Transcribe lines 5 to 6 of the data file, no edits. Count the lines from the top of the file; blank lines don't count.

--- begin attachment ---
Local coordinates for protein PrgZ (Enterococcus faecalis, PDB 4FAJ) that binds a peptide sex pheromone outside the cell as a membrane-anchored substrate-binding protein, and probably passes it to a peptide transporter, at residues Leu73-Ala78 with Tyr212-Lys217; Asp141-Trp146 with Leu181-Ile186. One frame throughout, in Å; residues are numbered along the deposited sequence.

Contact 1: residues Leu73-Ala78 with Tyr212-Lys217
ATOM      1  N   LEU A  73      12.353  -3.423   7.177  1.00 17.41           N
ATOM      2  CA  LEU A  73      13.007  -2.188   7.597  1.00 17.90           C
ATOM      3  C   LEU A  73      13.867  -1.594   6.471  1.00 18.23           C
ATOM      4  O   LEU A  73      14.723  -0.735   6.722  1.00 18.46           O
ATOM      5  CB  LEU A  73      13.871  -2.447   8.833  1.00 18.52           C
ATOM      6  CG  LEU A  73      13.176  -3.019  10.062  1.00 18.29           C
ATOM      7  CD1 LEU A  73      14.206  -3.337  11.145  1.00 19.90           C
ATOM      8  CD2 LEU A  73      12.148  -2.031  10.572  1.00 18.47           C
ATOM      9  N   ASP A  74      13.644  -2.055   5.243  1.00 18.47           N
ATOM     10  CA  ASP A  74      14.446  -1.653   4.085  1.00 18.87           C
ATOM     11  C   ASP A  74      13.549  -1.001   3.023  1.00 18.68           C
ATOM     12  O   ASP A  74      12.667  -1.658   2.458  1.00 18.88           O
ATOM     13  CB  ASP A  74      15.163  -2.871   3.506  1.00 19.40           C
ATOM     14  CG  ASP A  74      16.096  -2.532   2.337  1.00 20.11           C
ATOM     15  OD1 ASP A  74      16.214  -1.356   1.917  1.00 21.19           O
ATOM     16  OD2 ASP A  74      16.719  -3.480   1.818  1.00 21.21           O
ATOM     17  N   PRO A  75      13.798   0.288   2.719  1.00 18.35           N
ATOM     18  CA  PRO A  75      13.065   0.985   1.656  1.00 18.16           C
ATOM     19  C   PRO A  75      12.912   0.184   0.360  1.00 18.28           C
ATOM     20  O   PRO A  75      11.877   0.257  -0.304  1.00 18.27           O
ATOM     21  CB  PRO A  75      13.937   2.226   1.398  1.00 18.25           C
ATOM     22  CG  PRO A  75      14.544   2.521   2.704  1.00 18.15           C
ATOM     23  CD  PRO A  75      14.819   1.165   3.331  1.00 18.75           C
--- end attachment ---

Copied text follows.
ATOM      3  C   LEU A  73      13.867  -1.594   6.471  1.00 18.23           C
ATOM      4  O   LEU A  73      14.723  -0.735   6.722  1.00 18.46           O